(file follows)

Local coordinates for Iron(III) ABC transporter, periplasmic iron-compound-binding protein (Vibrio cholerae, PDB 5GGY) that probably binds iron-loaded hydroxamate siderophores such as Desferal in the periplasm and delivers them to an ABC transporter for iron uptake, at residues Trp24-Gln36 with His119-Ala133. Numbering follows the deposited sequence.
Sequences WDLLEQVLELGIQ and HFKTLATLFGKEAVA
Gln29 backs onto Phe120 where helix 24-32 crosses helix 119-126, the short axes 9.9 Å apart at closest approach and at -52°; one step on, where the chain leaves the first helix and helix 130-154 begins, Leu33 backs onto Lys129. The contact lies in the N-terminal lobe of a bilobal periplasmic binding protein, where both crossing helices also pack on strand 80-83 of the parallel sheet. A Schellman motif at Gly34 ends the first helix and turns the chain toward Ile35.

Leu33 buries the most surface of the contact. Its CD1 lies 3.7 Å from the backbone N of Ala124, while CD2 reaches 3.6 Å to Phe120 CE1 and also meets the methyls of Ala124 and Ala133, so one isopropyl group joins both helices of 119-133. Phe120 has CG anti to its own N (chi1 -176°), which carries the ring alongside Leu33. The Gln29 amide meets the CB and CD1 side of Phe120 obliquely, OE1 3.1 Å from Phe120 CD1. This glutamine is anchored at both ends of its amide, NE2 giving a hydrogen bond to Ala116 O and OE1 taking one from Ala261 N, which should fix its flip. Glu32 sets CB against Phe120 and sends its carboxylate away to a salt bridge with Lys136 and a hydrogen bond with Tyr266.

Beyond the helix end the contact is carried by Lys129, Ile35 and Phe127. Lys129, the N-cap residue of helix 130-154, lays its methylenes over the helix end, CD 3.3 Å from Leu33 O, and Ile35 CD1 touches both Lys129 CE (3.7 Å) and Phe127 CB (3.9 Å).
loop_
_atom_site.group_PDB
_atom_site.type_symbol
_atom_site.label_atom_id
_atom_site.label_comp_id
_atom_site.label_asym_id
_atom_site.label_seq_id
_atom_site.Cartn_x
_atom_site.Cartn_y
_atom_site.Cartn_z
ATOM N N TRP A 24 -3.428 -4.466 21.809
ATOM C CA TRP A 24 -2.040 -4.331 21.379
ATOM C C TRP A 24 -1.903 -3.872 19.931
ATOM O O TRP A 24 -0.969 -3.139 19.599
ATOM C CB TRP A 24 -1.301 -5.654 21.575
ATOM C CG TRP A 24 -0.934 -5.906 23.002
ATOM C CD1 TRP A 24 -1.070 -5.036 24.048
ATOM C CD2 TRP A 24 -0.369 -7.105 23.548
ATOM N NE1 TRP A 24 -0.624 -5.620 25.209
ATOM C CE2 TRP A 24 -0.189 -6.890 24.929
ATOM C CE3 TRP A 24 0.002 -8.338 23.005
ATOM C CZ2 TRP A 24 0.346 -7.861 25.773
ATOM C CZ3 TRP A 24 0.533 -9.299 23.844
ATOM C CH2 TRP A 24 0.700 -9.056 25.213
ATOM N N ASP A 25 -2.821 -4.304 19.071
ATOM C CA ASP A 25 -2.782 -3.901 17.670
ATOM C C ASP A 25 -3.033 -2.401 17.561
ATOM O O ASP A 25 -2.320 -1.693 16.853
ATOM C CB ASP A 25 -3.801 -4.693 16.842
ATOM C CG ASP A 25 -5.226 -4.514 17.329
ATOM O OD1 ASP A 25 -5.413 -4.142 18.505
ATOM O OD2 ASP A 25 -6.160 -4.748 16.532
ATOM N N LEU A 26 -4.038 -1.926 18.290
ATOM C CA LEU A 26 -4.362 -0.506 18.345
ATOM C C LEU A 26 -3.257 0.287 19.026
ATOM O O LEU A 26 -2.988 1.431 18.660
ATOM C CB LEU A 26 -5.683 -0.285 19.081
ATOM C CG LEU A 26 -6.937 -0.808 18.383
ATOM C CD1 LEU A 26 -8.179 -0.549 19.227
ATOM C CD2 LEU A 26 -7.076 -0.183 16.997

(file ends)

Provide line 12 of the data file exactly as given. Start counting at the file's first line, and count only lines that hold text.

_atom_site.label_seq_id